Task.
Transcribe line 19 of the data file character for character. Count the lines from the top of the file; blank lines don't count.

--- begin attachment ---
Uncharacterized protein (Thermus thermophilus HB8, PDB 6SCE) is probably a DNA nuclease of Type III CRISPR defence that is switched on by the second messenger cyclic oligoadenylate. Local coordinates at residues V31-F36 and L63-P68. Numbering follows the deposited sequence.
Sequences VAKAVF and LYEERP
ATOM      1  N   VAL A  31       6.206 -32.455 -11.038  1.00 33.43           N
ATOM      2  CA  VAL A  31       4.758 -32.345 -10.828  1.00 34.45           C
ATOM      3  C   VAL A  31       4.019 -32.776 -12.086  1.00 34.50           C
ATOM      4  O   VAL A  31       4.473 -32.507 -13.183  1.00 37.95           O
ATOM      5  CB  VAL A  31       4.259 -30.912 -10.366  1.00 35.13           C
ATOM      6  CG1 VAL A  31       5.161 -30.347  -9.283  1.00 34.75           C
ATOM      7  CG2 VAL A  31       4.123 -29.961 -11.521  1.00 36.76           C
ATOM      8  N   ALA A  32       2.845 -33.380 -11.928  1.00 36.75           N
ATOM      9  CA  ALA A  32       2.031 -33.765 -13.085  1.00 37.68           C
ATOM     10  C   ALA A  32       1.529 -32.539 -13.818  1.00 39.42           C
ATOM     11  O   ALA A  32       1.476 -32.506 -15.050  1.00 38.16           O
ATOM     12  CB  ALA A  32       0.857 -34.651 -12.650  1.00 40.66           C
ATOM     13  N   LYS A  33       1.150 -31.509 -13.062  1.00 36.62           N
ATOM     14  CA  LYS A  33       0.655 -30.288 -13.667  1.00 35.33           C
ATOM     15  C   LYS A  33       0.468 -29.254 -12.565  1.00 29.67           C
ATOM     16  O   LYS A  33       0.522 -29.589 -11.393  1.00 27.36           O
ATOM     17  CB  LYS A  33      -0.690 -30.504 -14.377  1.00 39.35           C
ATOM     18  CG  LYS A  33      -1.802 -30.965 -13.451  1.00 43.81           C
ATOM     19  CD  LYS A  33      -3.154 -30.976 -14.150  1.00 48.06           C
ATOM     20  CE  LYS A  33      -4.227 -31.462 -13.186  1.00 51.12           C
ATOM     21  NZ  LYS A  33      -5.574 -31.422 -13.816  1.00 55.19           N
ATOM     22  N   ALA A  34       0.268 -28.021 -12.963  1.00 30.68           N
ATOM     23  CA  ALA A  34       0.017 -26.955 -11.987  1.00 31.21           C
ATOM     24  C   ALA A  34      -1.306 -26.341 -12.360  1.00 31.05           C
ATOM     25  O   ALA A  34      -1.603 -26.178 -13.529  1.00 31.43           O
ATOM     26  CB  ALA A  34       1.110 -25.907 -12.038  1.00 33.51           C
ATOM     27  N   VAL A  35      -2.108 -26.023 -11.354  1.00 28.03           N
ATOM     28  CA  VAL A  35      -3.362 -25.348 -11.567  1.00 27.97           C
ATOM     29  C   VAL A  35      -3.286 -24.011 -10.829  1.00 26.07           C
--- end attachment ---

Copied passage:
ATOM     17  CB  LYS A  33      -0.690 -30.504 -14.377  1.00 39.35           C